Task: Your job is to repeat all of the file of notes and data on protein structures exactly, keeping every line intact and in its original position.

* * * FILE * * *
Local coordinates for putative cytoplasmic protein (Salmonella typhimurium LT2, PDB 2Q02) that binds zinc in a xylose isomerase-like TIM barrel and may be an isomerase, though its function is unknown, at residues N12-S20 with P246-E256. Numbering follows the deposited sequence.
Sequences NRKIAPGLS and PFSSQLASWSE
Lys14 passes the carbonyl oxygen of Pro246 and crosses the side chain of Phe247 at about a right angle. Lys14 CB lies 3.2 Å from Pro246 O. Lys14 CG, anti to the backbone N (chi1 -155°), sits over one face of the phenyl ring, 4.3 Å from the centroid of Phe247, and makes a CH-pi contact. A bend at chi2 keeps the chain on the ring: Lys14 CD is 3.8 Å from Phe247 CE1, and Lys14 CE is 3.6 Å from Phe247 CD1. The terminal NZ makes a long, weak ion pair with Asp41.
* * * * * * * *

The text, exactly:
Local coordinates for putative cytoplasmic protein (Salmonella typhimurium LT2, PDB 2Q02) that binds zinc in a xylose isomerase-like TIM barrel and may be an isomerase, though its function is unknown, at residues N12-S20 with P246-E256. Numbering follows the deposited sequence.
Sequences NRKIAPGLS and PFSSQLASWSE
Lys14 passes the carbonyl oxygen of Pro246 and crosses the side chain of Phe247 at about a right angle. Lys14 CB lies 3.2 Å from Pro246 O. Lys14 CG, anti to the backbone N (chi1 -155°), sits over one face of the phenyl ring, 4.3 Å from the centroid of Phe247, and makes a CH-pi contact. A bend at chi2 keeps the chain on the ring: Lys14 CD is 3.8 Å from Phe247 CE1, and Lys14 CE is 3.6 Å from Phe247 CD1. The terminal NZ makes a long, weak ion pair with Asp41.